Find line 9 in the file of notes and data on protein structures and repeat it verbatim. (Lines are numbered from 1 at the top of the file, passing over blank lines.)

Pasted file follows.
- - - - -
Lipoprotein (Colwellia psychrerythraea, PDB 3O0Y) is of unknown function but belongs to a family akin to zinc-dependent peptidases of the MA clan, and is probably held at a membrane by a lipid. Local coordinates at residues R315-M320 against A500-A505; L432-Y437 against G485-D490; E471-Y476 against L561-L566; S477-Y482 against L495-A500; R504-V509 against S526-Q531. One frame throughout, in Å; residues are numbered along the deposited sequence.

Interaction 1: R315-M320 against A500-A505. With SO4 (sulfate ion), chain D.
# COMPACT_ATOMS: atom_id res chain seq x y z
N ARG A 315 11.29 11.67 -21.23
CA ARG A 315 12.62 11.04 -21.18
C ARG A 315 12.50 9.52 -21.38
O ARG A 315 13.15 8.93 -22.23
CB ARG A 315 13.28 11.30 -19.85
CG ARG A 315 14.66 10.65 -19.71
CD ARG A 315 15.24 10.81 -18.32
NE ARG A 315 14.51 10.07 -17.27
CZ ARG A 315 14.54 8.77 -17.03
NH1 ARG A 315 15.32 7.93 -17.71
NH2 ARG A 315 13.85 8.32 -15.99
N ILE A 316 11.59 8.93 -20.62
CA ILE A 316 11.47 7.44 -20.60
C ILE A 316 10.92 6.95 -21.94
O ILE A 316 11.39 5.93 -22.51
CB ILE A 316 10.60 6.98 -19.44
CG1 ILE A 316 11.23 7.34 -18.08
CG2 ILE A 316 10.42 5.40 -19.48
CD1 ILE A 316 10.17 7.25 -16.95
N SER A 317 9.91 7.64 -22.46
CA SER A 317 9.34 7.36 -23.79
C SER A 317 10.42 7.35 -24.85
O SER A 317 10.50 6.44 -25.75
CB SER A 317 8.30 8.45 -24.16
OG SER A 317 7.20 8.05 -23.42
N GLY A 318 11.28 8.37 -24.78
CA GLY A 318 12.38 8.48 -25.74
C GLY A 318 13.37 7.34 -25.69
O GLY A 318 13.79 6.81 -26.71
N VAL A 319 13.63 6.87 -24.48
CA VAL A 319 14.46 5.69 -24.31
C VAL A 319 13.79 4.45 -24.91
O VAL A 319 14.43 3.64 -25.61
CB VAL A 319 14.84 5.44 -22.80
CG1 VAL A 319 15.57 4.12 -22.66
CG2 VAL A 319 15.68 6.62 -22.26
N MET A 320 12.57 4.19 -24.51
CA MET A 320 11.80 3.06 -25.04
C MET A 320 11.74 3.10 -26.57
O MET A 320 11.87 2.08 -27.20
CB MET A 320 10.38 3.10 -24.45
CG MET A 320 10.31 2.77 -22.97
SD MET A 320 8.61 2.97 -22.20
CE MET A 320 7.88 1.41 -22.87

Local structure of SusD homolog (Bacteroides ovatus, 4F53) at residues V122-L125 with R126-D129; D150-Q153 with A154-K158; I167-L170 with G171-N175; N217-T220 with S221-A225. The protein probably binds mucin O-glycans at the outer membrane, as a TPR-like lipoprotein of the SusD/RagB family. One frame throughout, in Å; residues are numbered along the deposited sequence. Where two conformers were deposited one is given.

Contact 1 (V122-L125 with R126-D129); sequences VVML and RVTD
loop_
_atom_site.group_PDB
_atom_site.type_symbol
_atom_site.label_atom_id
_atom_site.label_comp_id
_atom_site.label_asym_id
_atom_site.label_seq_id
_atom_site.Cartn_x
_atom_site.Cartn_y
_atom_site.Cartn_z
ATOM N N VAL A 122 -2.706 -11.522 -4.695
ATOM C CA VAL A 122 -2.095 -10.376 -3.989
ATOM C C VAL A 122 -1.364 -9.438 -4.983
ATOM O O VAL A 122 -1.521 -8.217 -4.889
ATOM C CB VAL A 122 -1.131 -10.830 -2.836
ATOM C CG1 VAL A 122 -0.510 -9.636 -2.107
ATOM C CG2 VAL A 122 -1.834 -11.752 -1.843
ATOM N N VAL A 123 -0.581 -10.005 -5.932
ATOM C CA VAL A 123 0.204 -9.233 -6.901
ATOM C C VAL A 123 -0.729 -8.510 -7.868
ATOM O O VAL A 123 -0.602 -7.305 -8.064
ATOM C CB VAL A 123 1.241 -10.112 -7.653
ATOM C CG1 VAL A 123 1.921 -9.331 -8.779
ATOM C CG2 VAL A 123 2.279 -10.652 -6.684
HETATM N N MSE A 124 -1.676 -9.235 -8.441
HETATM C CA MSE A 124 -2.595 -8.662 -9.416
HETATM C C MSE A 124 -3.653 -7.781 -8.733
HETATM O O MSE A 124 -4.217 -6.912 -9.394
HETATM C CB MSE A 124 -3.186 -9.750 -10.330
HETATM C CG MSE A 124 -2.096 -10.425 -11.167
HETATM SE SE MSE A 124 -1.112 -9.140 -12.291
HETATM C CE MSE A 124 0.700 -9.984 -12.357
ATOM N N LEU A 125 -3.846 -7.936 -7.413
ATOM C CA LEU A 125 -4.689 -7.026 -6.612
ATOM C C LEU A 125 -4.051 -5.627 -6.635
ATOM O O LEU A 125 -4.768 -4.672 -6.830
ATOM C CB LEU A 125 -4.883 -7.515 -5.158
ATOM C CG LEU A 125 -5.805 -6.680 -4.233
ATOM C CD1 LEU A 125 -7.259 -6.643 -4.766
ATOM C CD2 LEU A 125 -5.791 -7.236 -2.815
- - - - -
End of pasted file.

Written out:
CG ARG A 315 14.66 10.65 -19.71